A Titanic-sized supership that once ferried presidents, Hollywood royalty, actual royalty and even the Mona Lisa has a place in the history books as the fastest oceanliner in the world. The owners are now racing to avoid having the ship, the S.S. United States, relegated to the junk heap.
A preservationist group, the S.S. United States Conservancy, saved the vessel from being scrapped a few years ago. Its members are working with a developer to give the mothballed vessel a new life as a stationary waterfront real-estate development in New York City, the ship’s home port in her heyday.
Their big dreams, however, now face a financial crisis: Short of money, the conservancy in recent days formally authorized a ship broker to explore the potential sale to a recycler. In other words, the preservationists might have to scrap their vessel.
It came down to hard numbers. The preservationists have struggled for years to raise the $60,000 a month it costs to dock and maintain the ship, known as the Big U, which is longer than three football fields and once sailed the Atlantic with three orchestras on board. A developer only recently started shaping plans to fill the ship with tenants, an undertaking of the kind that can stretch for years even when it is not this unusual.
“The project is not cookie-cutter,” said Susan Gibbs, the conservancy’s executive director. “This has complicated our efforts.”See the whole thing for more photos, embedded links, slideshow and more.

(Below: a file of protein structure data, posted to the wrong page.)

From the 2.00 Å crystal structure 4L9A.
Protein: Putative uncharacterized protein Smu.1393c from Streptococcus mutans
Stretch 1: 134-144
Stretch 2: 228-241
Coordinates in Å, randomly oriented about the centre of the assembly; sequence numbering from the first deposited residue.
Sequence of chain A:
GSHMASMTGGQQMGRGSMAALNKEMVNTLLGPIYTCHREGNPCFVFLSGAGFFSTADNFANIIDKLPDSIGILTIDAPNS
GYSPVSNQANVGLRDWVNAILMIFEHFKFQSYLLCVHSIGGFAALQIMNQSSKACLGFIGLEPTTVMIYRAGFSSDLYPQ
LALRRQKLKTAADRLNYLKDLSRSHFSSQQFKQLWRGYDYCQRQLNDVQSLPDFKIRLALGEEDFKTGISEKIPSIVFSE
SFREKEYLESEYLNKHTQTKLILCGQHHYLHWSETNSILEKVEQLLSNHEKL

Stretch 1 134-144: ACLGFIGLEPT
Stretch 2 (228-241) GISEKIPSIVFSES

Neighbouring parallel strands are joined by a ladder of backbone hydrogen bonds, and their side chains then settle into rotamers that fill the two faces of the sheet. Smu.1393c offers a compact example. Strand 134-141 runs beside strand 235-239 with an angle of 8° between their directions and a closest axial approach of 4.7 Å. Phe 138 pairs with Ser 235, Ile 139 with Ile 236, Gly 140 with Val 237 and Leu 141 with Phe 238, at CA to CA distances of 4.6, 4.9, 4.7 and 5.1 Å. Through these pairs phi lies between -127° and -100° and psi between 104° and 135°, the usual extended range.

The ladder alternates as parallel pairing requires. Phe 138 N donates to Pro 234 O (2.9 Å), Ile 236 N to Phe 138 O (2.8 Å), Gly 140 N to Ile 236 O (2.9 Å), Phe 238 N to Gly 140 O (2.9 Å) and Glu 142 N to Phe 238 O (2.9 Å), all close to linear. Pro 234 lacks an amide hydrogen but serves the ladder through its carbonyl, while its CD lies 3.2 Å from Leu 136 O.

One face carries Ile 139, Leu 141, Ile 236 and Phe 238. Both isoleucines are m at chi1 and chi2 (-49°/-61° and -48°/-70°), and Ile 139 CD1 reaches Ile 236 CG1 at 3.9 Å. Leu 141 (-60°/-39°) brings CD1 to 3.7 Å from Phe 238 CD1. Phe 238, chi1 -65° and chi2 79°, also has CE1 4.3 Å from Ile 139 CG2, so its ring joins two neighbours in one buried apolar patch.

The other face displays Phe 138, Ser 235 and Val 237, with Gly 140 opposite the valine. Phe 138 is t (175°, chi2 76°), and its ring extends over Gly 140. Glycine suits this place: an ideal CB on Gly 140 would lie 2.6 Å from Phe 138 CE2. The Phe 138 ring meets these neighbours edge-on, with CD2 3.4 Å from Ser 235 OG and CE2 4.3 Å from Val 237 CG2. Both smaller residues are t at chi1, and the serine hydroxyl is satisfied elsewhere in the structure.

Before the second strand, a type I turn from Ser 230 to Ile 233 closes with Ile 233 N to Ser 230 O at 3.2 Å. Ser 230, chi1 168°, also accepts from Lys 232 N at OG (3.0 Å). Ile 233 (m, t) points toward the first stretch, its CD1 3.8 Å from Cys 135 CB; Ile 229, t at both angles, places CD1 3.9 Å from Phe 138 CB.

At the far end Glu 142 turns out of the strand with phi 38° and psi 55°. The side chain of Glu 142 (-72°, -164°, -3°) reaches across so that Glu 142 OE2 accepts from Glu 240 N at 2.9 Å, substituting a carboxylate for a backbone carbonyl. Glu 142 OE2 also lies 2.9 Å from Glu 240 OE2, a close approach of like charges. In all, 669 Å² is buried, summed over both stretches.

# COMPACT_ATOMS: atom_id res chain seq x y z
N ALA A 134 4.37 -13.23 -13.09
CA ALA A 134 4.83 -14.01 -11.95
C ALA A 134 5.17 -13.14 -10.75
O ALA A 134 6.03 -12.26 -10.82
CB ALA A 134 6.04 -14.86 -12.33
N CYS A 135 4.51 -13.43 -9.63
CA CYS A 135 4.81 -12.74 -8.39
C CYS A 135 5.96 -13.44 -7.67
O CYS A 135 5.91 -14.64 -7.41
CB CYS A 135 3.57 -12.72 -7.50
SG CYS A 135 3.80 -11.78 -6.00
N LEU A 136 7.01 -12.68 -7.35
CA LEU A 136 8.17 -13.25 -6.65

The conservancy continues to seek out donors, investors or a buyer to preserve the ship and press forward with development. But unless something happens by Oct. 31, the group said in a statement, “We will have no choice but to negotiate the sale of the ship to a responsible recycler.”
The decision to seek bids from scrappers was “excruciating,” said Ms. Gibbs, particularly since the development plan emerged in the last year. “We’ve never been closer to saving the S.S. United States, and we’ve never been closer to losing her,” she said.
Her connection is personal. Ms. Gibbs’s grandfather William Francis Gibbs, a giant of 20th century naval architecture, designed the ship and considered it his masterwork. [...]
I remember visiting the Queen Mary Cruise Ship in Long Beach California, where it is permanently moored as a floating tourist attraction, with a hotel, restaurants, convention center, museum and more. It was very enjoyable and a memorable experience. Could not the same be done for the S.S. United States, before it disappears forever? I wish for it this:
It's an artist's rendition, but with the right investors, it could become a reality. Will it, before time runs out? Such a rich piece of history, let's not throw it away when it could be recycled in a productive, useful new way, and provide enjoyment for generations to come.
Save the S.S. United States from the scrap-heap
The S.S. United States: Darkest Days
The S.S. United States: Built to Last
SS United States, Part 2: The Blue Riband
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